Start with the rule of thirds – it’s as good a place as any! Divide your frame into a ‘noughts and crosses’ grid, then place your key subject on any point where the lines intersect. It works! There are lots of other theories about composition which are worth reading about, but as much as any others, composition is about reducing problems. Before you press the shutter check your frame for distractions (rubbish, hairs out of place, closed eyes, etc), and run your own eye around the edge of the frame. Nothing is more annoying than something sticking half in and half out of your picture when you haven’t made it that way deliberately! Finally, carefully check the background behind your main subject. Hotspots, incongruous items, and even too much activity can all ruin an image, and they can often be fixed simply by exercising a bit more patience, or taking a few steps to the left or right!


One very common mistake for beginners is to come up with a good (or even potentially great!) idea, and then to give up on it too soon. Good ideas, especially if they’re based on landscapes or outdoor set ups outside of controlled lighting, need plenty of time to develop. Every great landscape photographer has returned to particular locations many times over, and sometimes not even come up with a shot. It’s the process that matters, and even if you don’t come back with a shot straight away, each time you re-visit an idea or a scene it will set you thinking in new directions.

An important part of the creative process is in re-thinking it, looking for every angle, waiting for every nuance of the light, and trying every minor variation of post-production. This doesn’t necessarily mean radically re-thinking your whole idea. What it does mean is considering every variation of your theme. Don’t walk away from any idea too soon!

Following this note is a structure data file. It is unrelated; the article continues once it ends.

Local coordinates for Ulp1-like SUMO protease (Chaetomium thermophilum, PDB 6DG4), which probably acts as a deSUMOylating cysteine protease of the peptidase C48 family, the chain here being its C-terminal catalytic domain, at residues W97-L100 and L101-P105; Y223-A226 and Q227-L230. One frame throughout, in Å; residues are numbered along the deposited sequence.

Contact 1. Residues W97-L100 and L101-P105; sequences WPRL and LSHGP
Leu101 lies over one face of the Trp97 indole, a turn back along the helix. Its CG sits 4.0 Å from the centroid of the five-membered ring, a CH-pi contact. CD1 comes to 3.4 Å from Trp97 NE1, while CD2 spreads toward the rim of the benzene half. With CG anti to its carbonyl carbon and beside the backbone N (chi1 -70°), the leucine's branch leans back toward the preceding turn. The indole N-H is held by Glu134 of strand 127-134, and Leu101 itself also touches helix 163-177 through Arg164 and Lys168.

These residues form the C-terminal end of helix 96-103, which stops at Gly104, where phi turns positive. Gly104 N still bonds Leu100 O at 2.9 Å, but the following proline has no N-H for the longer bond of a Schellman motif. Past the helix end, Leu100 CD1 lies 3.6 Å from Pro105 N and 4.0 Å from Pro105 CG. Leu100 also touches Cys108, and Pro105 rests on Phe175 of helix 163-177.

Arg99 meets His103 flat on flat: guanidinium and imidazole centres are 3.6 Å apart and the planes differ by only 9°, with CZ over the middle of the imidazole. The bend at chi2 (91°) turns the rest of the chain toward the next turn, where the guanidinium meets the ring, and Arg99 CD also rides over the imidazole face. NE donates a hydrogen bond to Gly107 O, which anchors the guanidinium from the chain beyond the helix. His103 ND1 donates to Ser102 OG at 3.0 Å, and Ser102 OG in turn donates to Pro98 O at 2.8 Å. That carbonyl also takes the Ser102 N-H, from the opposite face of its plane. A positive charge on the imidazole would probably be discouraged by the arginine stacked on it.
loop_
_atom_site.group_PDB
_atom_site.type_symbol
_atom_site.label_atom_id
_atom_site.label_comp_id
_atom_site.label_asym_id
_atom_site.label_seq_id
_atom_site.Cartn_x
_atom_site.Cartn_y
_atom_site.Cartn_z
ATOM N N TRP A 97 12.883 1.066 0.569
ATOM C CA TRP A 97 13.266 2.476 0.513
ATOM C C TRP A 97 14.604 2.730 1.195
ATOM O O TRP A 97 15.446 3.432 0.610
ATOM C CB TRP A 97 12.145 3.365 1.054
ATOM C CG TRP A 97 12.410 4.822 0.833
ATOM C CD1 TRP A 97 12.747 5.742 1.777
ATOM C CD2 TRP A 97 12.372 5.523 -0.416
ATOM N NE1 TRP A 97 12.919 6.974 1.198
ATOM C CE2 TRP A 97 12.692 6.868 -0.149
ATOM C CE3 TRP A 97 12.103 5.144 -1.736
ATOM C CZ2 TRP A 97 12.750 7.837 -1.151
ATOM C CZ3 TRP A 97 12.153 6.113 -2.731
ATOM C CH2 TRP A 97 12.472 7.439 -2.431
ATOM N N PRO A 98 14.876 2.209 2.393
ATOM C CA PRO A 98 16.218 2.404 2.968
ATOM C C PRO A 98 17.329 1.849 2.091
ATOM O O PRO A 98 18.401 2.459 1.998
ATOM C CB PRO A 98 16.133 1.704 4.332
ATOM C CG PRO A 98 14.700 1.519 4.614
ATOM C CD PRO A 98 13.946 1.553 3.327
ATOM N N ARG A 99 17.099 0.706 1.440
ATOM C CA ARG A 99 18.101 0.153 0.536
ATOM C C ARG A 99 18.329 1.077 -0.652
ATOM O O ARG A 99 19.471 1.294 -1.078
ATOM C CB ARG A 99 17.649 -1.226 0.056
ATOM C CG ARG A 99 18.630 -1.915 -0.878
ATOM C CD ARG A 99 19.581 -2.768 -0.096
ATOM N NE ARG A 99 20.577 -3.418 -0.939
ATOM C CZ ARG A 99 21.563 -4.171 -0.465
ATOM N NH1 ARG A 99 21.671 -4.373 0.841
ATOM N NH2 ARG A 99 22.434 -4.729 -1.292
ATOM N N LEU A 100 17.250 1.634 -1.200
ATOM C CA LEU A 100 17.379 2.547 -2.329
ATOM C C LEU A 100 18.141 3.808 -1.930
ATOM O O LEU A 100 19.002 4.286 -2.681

On a country road this old gum tree presented itself as a possible image. I took a shot, but wasn't entirely happy, so I decided to wait and see how the light changed.

Around 45 minutes later, as the sun began to set, the warm light totally changed the scene. In the interim I also decided to shoot at a wider angle to include another tree in the middle distance. Both elements improved the image.


One of the most common mistakes in photography is shooting an image that isn’t properly focused. As we get better at shooting, this usually diminishes as a problem. But it still crops up. Often it happens because we rely on auto-focus. Camera manufacturers have improved their products so much we now tend to rely on their technology. Most of the time this works (they have a lot of experts working hard, trying to anticipate where you’ll want to focus in certain situations). But as you become more creative, what the computer in your camera decides should be the key point of focus may not actually be where you want your picture to be sharp.

Most SLRs will allow you to adjust the focus point in your frame, but you need to think about it. Of course, many beginners also make the ‘common or garden’ mistake of not holding the camera steady when they shoot, resulting in a completely fuzzy shot. So just before you press any shutter button take a breath, steady your hands (and brace your elbows if you’re using a bigger camera) then press the shutter button. You’ll get a much better picture.


Lots of outdoor images with distant (straight) horizons come out with a slightly ‘seasick’ slant to them! Digital SLRs made for consumers often have viewfinders which offer smaller than 100 percent of the scene before you, and it can be tricky to tell whether that horizon line you see is parallel to the frame. Some cameras offer a viewfinder line to work off, others don’t. Of course, horizons can always be crooked if that's what you want. Usually, however, for that to work they need to be dramatically tilted on an angle. If that’s the case a crooked horizon may add some dynamism to a scene. If the horizon line is slightly out, it often looks like an irritating mistake – and usually it is! You might not get this right in-camera (though you should try), but you can always fix a crooked horizon line on a computer using cropping. However, just to give yourself some room to move, it can pay to shoot a ‘looser’ composition, with a bit more in the scene than you think you might need. That way you can crop a bit off without adversely affecting your whole shot.

It can be difficult to pick up a crooked horizon line when shooting, but there's no excuse to leave it when you're shooting digitally.

A simple crop using software can straighten a horizon line, but if you're shooting this type of image you should consider a "loose" composition, so you leave enough on the edges that you can comfortably chop out.